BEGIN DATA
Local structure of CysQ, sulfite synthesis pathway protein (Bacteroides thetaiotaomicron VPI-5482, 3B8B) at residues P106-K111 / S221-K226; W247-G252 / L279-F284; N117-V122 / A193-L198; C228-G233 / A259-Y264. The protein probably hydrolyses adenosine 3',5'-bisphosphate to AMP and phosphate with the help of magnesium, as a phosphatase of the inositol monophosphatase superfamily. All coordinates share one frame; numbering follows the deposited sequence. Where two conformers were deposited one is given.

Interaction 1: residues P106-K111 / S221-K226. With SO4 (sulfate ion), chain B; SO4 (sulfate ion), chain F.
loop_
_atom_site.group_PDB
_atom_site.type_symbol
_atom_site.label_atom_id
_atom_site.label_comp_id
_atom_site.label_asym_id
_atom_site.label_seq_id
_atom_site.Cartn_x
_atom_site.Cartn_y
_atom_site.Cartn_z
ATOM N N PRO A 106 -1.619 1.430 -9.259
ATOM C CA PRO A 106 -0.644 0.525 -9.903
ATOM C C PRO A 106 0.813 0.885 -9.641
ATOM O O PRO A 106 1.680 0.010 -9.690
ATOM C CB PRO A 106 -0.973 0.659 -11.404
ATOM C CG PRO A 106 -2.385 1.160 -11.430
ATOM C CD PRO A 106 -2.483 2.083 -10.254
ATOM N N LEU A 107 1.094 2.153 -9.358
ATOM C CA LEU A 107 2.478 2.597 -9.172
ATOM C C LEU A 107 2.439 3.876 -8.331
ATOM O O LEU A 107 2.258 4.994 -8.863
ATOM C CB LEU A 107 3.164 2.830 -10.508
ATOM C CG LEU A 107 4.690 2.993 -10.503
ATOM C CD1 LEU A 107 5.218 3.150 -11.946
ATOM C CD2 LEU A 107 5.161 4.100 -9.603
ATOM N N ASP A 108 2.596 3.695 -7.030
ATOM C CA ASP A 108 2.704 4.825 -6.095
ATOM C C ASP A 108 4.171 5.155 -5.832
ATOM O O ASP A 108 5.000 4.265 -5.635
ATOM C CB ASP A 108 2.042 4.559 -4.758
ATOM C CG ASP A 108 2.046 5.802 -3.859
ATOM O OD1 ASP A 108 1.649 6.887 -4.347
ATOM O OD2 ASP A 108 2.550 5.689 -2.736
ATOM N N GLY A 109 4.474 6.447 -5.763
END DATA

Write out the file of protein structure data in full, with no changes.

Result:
Local structure of CysQ, sulfite synthesis pathway protein (Bacteroides thetaiotaomicron VPI-5482, 3B8B) at residues P106-K111 / S221-K226; W247-G252 / L279-F284; N117-V122 / A193-L198; C228-G233 / A259-Y264. The protein probably hydrolyses adenosine 3',5'-bisphosphate to AMP and phosphate with the help of magnesium, as a phosphatase of the inositol monophosphatase superfamily. All coordinates share one frame; numbering follows the deposited sequence. Where two conformers were deposited one is given.

Interaction 1: residues P106-K111 / S221-K226. With SO4 (sulfate ion), chain B; SO4 (sulfate ion), chain F.
loop_
_atom_site.group_PDB
_atom_site.type_symbol
_atom_site.label_atom_id
_atom_site.label_comp_id
_atom_site.label_asym_id
_atom_site.label_seq_id
_atom_site.Cartn_x
_atom_site.Cartn_y
_atom_site.Cartn_z
ATOM N N PRO A 106 -1.619 1.430 -9.259
ATOM C CA PRO A 106 -0.644 0.525 -9.903
ATOM C C PRO A 106 0.813 0.885 -9.641
ATOM O O PRO A 106 1.680 0.010 -9.690
ATOM C CB PRO A 106 -0.973 0.659 -11.404
ATOM C CG PRO A 106 -2.385 1.160 -11.430
ATOM C CD PRO A 106 -2.483 2.083 -10.254
ATOM N N LEU A 107 1.094 2.153 -9.358
ATOM C CA LEU A 107 2.478 2.597 -9.172
ATOM C C LEU A 107 2.439 3.876 -8.331
ATOM O O LEU A 107 2.258 4.994 -8.863
ATOM C CB LEU A 107 3.164 2.830 -10.508
ATOM C CG LEU A 107 4.690 2.993 -10.503
ATOM C CD1 LEU A 107 5.218 3.150 -11.946
ATOM C CD2 LEU A 107 5.161 4.100 -9.603
ATOM N N ASP A 108 2.596 3.695 -7.030
ATOM C CA ASP A 108 2.704 4.825 -6.095
ATOM C C ASP A 108 4.171 5.155 -5.832
ATOM O O ASP A 108 5.000 4.265 -5.635
ATOM C CB ASP A 108 2.042 4.559 -4.758
ATOM C CG ASP A 108 2.046 5.802 -3.859
ATOM O OD1 ASP A 108 1.649 6.887 -4.347
ATOM O OD2 ASP A 108 2.550 5.689 -2.736
ATOM N N GLY A 109 4.474 6.447 -5.763